You are aware of your personal shortcomings, aesthetic and moral, but your conscious attitude may be somehow wrong.

For example, you may know that you are not quite trustworthy and you think:

“I should not be untrustworthy, I must deny it, I must leap into a redeemed condition: from today on I must be trustworthy, I shall never do that again, I am now redeemed.”

But it does not work and the next day you are doing the same old things.

It is the typical Christian formula:

From today on I shall never do this again.

An old Father of the Church was terribly bothered because certain holy men had sinned even after receiving baptism and being redeemed.

He concluded the baptism hadn’t been right, that something must be wrong with the ritual, and therefore people who sin again must be baptized once more, morally sterilized a second time.

But again there were certain devils who sinned.

So he gave them up as hopeless and decided that those were lost souls, making for hell!

This is the Christian idea of jumping into the kingdom of heaven in one big leap.

That is not true; this idea of sudden reform is wrong. You cannot jump out of your sin and cast all your burdens aside.

To think like that is wrong.

The whole meaning of sin is that you carry it.

What is the use of a sin if you can throw it away?

If you are thoroughly aware of your sin, you must carry it, live with it, it is yourself.

Otherwise you deny your brother, your shadow, the imperfect being in you that follows after and does everything which you are loath to do, -all the things you are too cowardly or too decent to do.

He commits the sin, and if that fellow is denied, he is pressed towards the collective unconscious and causes disturbances there.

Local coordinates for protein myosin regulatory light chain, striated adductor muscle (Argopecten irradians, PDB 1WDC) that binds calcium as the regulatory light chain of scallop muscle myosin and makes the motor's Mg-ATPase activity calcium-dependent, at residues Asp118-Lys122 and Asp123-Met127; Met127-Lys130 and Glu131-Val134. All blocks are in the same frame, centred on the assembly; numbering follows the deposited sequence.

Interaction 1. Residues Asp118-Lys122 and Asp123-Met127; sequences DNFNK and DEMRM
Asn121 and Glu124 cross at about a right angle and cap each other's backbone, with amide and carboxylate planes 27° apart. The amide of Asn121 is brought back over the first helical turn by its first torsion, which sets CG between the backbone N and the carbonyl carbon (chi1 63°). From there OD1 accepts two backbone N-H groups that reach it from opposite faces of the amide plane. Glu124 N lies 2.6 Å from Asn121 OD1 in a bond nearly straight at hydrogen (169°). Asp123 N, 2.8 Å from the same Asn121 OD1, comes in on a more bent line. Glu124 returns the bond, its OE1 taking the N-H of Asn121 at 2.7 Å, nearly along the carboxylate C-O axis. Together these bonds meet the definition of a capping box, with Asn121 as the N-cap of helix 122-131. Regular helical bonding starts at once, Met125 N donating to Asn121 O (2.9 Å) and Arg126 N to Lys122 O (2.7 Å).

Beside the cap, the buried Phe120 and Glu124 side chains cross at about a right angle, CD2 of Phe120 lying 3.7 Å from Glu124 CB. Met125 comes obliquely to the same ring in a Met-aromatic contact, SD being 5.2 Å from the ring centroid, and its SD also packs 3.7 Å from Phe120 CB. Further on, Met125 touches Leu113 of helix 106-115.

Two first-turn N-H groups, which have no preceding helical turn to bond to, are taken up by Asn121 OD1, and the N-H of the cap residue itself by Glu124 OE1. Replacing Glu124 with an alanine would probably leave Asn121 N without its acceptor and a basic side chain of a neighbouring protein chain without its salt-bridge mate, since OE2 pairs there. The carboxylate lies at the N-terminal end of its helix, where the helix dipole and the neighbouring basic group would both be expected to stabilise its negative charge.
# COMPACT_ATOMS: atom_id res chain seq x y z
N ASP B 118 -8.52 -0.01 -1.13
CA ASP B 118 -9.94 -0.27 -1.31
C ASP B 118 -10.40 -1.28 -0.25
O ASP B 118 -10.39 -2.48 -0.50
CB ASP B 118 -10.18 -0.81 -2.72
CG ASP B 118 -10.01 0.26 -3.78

For it is against nature, you should be in contact with your shadow, you should say: “Yes, you are my brother, I must accept you.”

You must be nice to yourself, not say to your brother, “Raca, I have nothing to do with you!”

It is a mistake to deny the shadow.

If you do, a reaction from the collective unconscious will loom up from the dark in the form of some personification.

The pious man says to himself, “No, not that!” and pushes the shadow away and is quite satisfied.

Then suddenly peculiar pictures, sexual fantasies, begin to come up into his mind from the abyss; the more pious he is the more evil are the things that befall him.

He is a sort of St. Anthony, and such a pious man would have terrible visions.

Perhaps a woman comes into his mind; that is the anima coming up, usually as a nude woman, terribly natural.

This is nature striking down a taboo, the revenge of the collective unconscious.

The collective unconscious is real, so when an anima or animus comes up, that is real.

And anyone can be the collective unconscious to anyone else; people will behave as demons would behave if they could come up out the abyss-“homo homini lupus,”s man is a wolf to man, the werewolf idea.

Even when you think you are alone and can do what you please, if you deny your shadow there will be a reaction from the mind that always is, from the man a million years old within you.

You are never alone because the eyes of the centuries watch you; you feel at once that you are in the presence of the Old Man, and you feel your historical responsibility to the centuries.